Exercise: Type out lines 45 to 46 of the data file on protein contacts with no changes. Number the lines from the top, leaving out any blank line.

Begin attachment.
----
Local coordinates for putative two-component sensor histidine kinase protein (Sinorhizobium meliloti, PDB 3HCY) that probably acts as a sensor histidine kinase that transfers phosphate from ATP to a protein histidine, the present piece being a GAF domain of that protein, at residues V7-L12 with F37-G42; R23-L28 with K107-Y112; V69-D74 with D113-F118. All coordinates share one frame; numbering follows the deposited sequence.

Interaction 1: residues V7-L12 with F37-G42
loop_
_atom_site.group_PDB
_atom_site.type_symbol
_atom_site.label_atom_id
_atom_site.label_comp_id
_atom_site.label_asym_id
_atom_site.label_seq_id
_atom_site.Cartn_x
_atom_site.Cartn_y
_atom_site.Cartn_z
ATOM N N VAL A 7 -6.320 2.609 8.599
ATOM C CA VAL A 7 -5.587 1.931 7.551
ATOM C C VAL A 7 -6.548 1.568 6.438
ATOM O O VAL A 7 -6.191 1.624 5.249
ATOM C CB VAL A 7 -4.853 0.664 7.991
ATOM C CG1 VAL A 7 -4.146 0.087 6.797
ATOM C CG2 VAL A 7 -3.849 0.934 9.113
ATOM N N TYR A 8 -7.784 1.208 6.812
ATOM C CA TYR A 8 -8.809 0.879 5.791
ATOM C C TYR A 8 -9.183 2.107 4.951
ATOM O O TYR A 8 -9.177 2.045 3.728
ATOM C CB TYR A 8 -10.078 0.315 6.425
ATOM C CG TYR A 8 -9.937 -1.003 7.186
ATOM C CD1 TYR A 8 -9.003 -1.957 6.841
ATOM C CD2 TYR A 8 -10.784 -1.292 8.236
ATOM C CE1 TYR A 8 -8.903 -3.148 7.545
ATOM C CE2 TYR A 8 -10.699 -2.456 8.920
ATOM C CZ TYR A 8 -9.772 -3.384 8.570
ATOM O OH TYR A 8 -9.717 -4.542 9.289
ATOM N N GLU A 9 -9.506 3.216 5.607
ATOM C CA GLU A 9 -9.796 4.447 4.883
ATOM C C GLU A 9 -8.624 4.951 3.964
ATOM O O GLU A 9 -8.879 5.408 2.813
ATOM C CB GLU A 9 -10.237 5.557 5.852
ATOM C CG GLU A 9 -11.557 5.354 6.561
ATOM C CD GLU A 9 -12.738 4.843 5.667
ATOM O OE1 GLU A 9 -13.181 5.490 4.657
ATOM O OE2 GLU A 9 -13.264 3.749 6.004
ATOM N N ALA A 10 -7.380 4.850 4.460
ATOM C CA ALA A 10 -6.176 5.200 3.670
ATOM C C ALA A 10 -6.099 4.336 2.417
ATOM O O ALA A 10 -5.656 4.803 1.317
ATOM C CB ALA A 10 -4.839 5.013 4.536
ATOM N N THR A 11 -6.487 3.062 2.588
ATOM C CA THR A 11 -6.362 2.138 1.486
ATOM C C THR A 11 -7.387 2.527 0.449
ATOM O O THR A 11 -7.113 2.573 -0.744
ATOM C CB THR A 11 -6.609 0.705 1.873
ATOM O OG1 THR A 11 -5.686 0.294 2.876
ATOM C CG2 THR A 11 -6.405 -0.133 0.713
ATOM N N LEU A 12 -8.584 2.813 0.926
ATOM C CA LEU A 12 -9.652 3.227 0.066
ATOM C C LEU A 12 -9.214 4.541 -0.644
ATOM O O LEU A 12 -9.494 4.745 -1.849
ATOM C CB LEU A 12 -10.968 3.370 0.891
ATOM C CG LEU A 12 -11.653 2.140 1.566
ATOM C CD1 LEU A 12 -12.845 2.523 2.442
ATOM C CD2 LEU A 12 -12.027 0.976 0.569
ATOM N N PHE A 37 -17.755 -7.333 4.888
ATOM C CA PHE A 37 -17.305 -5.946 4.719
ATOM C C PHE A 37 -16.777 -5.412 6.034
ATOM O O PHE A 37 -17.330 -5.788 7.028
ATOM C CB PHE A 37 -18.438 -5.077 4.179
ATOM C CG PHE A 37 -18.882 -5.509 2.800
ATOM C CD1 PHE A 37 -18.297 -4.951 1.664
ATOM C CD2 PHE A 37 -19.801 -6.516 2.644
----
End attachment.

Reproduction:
ATOM C CB ALA A 10 -4.839 5.013 4.536
ATOM N N THR A 11 -6.487 3.062 2.588